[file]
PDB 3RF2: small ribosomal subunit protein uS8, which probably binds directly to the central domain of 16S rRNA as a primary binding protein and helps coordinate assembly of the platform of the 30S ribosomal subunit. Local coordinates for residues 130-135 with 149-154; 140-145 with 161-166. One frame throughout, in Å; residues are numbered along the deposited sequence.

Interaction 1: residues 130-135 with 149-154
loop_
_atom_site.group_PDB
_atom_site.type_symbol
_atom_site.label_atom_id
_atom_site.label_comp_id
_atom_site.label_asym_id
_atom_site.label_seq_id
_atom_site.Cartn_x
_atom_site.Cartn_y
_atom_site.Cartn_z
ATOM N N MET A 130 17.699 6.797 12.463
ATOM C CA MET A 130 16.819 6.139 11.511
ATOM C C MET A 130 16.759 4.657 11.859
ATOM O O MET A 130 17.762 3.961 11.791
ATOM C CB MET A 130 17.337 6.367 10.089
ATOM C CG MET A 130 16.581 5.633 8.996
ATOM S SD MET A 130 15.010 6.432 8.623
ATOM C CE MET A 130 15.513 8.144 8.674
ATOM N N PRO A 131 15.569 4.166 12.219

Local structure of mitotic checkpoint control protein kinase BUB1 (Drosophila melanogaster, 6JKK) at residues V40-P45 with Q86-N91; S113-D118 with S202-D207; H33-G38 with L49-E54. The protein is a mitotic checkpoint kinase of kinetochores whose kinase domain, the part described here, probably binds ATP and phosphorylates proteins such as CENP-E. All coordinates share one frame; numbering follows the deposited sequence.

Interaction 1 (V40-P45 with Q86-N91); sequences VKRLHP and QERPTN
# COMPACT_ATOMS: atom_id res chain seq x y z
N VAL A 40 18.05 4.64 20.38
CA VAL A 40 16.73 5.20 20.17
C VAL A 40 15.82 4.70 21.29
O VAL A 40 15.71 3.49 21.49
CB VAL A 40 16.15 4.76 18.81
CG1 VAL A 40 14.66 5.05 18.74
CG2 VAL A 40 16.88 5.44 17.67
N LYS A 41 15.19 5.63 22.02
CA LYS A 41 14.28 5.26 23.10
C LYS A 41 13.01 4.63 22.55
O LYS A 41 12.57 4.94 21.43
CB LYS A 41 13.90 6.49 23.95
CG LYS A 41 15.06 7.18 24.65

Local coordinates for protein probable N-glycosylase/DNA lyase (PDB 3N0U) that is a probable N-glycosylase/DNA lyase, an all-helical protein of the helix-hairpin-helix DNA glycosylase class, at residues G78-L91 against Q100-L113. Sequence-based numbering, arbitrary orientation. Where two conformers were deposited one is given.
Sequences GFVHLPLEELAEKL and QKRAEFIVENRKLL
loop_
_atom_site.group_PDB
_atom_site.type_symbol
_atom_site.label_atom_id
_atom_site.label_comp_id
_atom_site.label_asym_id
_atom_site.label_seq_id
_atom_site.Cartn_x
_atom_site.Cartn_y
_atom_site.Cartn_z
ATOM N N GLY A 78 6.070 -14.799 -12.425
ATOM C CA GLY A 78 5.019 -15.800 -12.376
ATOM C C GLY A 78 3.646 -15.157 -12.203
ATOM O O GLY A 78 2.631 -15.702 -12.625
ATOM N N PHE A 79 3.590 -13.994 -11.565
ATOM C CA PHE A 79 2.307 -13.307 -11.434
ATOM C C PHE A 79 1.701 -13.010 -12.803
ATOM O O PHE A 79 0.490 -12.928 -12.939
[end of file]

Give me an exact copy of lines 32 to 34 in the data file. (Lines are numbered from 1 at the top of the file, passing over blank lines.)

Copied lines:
N LYS A 41 15.19 5.63 22.02
CA LYS A 41 14.28 5.26 23.10
C LYS A 41 13.01 4.63 22.55